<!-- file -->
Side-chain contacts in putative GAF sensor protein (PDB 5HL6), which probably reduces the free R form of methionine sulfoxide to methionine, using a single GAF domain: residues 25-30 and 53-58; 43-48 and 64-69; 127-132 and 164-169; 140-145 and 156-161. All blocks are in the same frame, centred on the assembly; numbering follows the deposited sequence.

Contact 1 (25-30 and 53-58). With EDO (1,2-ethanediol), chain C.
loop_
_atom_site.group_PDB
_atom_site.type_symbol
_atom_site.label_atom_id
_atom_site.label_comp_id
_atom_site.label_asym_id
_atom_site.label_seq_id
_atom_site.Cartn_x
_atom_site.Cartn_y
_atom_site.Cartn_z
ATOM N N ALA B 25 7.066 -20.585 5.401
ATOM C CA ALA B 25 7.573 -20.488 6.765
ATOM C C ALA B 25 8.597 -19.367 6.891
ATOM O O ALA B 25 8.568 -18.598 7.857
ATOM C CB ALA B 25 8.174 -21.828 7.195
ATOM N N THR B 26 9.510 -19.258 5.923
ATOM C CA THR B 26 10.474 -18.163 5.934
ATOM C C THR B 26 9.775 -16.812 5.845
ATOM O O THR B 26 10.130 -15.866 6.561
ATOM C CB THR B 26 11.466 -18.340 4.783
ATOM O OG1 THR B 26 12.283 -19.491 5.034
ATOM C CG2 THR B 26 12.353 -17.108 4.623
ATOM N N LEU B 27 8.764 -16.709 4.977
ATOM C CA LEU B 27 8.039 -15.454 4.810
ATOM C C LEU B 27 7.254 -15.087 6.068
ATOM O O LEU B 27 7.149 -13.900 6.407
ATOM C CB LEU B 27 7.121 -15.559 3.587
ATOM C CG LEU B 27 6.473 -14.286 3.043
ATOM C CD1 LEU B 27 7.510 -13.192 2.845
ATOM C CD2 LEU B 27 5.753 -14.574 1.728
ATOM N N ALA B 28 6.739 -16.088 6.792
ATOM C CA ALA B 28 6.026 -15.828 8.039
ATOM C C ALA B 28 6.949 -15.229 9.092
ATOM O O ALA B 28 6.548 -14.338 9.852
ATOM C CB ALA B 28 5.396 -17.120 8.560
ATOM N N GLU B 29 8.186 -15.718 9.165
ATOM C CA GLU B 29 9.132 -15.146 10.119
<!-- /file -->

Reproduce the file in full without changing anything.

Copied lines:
Side-chain contacts in putative GAF sensor protein (PDB 5HL6), which probably reduces the free R form of methionine sulfoxide to methionine, using a single GAF domain: residues 25-30 and 53-58; 43-48 and 64-69; 127-132 and 164-169; 140-145 and 156-161. All blocks are in the same frame, centred on the assembly; numbering follows the deposited sequence.

Contact 1 (25-30 and 53-58). With EDO (1,2-ethanediol), chain C.
loop_
_atom_site.group_PDB
_atom_site.type_symbol
_atom_site.label_atom_id
_atom_site.label_comp_id
_atom_site.label_asym_id
_atom_site.label_seq_id
_atom_site.Cartn_x
_atom_site.Cartn_y
_atom_site.Cartn_z
ATOM N N ALA B 25 7.066 -20.585 5.401
ATOM C CA ALA B 25 7.573 -20.488 6.765
ATOM C C ALA B 25 8.597 -19.367 6.891
ATOM O O ALA B 25 8.568 -18.598 7.857
ATOM C CB ALA B 25 8.174 -21.828 7.195
ATOM N N THR B 26 9.510 -19.258 5.923
ATOM C CA THR B 26 10.474 -18.163 5.934
ATOM C C THR B 26 9.775 -16.812 5.845
ATOM O O THR B 26 10.130 -15.866 6.561
ATOM C CB THR B 26 11.466 -18.340 4.783
ATOM O OG1 THR B 26 12.283 -19.491 5.034
ATOM C CG2 THR B 26 12.353 -17.108 4.623
ATOM N N LEU B 27 8.764 -16.709 4.977
ATOM C CA LEU B 27 8.039 -15.454 4.810
ATOM C C LEU B 27 7.254 -15.087 6.068
ATOM O O LEU B 27 7.149 -13.900 6.407
ATOM C CB LEU B 27 7.121 -15.559 3.587
ATOM C CG LEU B 27 6.473 -14.286 3.043
ATOM C CD1 LEU B 27 7.510 -13.192 2.845
ATOM C CD2 LEU B 27 5.753 -14.574 1.728
ATOM N N ALA B 28 6.739 -16.088 6.792
ATOM C CA ALA B 28 6.026 -15.828 8.039
ATOM C C ALA B 28 6.949 -15.229 9.092
ATOM O O ALA B 28 6.548 -14.338 9.852
ATOM C CB ALA B 28 5.396 -17.120 8.560
ATOM N N GLU B 29 8.186 -15.718 9.165
ATOM C CA GLU B 29 9.132 -15.146 10.119